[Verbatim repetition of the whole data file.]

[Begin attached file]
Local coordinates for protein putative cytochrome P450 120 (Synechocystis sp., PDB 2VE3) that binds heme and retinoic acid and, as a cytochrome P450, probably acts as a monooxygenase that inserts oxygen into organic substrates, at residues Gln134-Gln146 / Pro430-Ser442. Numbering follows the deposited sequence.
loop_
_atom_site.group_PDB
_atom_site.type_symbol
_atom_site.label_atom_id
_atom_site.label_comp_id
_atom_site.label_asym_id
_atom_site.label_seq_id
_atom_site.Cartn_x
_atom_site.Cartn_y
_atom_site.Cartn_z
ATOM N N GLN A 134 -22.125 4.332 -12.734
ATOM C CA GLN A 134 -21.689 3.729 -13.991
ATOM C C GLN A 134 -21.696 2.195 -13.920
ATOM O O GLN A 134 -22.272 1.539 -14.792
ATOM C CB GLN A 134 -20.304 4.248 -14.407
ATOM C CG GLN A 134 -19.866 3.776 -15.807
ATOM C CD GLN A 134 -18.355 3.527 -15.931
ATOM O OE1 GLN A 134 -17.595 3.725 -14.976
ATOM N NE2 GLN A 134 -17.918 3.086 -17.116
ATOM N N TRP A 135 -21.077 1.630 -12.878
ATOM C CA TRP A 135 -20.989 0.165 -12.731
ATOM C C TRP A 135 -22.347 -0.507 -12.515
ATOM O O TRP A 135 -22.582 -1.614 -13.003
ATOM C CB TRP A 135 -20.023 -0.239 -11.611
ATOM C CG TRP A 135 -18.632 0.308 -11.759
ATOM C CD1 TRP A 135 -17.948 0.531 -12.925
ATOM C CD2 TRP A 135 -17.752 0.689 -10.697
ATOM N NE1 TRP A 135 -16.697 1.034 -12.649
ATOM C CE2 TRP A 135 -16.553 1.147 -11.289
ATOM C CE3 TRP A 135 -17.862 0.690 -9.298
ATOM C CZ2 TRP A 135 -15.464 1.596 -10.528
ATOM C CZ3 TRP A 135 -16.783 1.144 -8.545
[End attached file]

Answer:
Local coordinates for protein putative cytochrome P450 120 (Synechocystis sp., PDB 2VE3) that binds heme and retinoic acid and, as a cytochrome P450, probably acts as a monooxygenase that inserts oxygen into organic substrates, at residues Gln134-Gln146 / Pro430-Ser442. Numbering follows the deposited sequence.
loop_
_atom_site.group_PDB
_atom_site.type_symbol
_atom_site.label_atom_id
_atom_site.label_comp_id
_atom_site.label_asym_id
_atom_site.label_seq_id
_atom_site.Cartn_x
_atom_site.Cartn_y
_atom_site.Cartn_z
ATOM N N GLN A 134 -22.125 4.332 -12.734
ATOM C CA GLN A 134 -21.689 3.729 -13.991
ATOM C C GLN A 134 -21.696 2.195 -13.920
ATOM O O GLN A 134 -22.272 1.539 -14.792
ATOM C CB GLN A 134 -20.304 4.248 -14.407
ATOM C CG GLN A 134 -19.866 3.776 -15.807
ATOM C CD GLN A 134 -18.355 3.527 -15.931
ATOM O OE1 GLN A 134 -17.595 3.725 -14.976
ATOM N NE2 GLN A 134 -17.918 3.086 -17.116
ATOM N N TRP A 135 -21.077 1.630 -12.878
ATOM C CA TRP A 135 -20.989 0.165 -12.731
ATOM C C TRP A 135 -22.347 -0.507 -12.515
ATOM O O TRP A 135 -22.582 -1.614 -13.003
ATOM C CB TRP A 135 -20.023 -0.239 -11.611
ATOM C CG TRP A 135 -18.632 0.308 -11.759
ATOM C CD1 TRP A 135 -17.948 0.531 -12.925
ATOM C CD2 TRP A 135 -17.752 0.689 -10.697
ATOM N NE1 TRP A 135 -16.697 1.034 -12.649
ATOM C CE2 TRP A 135 -16.553 1.147 -11.289
ATOM C CE3 TRP A 135 -17.862 0.690 -9.298
ATOM C CZ2 TRP A 135 -15.464 1.596 -10.528
ATOM C CZ3 TRP A 135 -16.783 1.144 -8.545